‘Without the Amazon, we cannot keep the Earth’s warming in check. The Amazon needs more than our prayers,’ actor and climate change campaigner wrote on Instagram
Leonardo DiCaprio’s non-profit organisation Earth Alliance has announced a new emergency fund for the Amazon rainforest and pledged an initial $5 million to the cause, in response to the fires ravaging the area.
The money will “focus critical resources for indigenous communities and other local partners working to protect the life-sustaining biodiversity of the Amazon”, a statement read.
DiCaprio, a noted climate crisis activist, put the group together with billionaires Laurene Powell Jobs and Brian Sheth. The news was announced on his Instagram:
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DiCaprio wrote on Instagram last week: “The lungs of the Earth are in flames. The Brazilian Amazon – home to 1 million Indigenous people and 3 million species – has been burning for more than two weeks straight.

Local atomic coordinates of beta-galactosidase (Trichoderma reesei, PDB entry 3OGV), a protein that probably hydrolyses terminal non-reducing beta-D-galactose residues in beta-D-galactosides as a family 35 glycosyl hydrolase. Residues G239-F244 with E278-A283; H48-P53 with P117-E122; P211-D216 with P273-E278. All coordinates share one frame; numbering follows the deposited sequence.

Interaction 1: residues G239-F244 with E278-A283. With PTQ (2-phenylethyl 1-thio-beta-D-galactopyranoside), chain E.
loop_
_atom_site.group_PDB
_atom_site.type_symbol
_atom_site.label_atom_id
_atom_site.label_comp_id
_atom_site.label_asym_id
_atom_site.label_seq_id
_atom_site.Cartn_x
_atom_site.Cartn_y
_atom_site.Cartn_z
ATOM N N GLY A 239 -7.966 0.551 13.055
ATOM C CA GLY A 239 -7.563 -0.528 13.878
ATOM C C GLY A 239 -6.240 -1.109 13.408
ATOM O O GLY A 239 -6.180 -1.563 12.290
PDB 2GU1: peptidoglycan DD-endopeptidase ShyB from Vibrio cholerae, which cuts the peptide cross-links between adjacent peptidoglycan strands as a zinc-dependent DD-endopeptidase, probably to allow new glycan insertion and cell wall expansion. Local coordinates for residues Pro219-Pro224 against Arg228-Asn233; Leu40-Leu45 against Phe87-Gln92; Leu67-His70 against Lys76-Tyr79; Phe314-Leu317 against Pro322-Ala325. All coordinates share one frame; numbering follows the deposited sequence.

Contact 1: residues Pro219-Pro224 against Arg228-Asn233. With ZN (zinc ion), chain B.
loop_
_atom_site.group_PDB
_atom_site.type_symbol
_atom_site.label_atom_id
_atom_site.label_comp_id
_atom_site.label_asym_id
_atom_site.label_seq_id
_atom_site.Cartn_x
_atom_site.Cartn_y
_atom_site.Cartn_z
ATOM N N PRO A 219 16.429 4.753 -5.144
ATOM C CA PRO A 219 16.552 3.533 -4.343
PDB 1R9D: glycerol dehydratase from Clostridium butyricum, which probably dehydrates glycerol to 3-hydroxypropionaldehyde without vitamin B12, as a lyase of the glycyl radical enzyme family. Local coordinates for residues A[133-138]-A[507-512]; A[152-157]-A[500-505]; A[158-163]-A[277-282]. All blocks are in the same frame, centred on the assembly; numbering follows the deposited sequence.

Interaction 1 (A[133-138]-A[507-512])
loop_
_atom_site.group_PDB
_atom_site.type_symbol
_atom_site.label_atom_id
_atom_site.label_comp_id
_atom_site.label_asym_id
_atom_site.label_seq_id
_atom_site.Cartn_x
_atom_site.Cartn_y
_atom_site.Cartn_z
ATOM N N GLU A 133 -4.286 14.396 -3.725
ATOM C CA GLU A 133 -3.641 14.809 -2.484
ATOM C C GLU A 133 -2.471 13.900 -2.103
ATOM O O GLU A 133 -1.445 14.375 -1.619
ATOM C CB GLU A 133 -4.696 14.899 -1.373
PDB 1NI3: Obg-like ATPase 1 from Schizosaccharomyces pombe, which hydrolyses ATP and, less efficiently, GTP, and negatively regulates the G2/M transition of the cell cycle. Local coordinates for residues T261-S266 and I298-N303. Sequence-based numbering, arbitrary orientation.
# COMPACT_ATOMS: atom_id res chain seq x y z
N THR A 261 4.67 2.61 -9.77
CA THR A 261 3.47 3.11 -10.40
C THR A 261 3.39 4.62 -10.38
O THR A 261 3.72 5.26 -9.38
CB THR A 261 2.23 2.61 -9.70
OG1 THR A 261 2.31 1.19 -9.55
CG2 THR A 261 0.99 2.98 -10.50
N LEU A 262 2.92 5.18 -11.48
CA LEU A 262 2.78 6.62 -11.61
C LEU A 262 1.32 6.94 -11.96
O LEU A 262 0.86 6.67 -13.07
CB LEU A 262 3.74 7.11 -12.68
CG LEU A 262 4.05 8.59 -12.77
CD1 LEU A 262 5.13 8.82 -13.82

“There have been 74,000 fires in the Brazilian Amazon since the beginning of this year – a staggering 84 per cent increase over the same period last year (National Institute for Space Research, Brazil).
“Scientists and conservationists attribute the accelerating deforestation to President Jair Bolsonaro, who issued an open invitation to loggers and farmers to clear the land after taking office in January. The largest rainforest in the world is a critical piece of the global climate solution.
“Without the Amazon, we cannot keep the Earth’s warming in check. The Amazon needs more than our prayers.”
His post then suggested ways to help protect the Amazon, including by donating to Amazon groups working to tackle the fires and defend the forest.
“Be a conscious consumer, taking care to support companies committed to responsible supply chains,” he added. “Eliminate or reduce consumption of beef; cattle ranching is one of the primary drivers of Amazon deforestation.
“When election time comes, VOTE for leaders who understand the urgency of our climate crisis and are willing to take bold action – including strong governance and forward-thinking policy.”
The Amazon rainforest is burning at a record rate due to wildfires started by humans. A reported 9,500 fires have started in the forest’s basin since 15 August, with more than 74,000 recorded by scientists throughout the country – an 84 per cent increase on last year.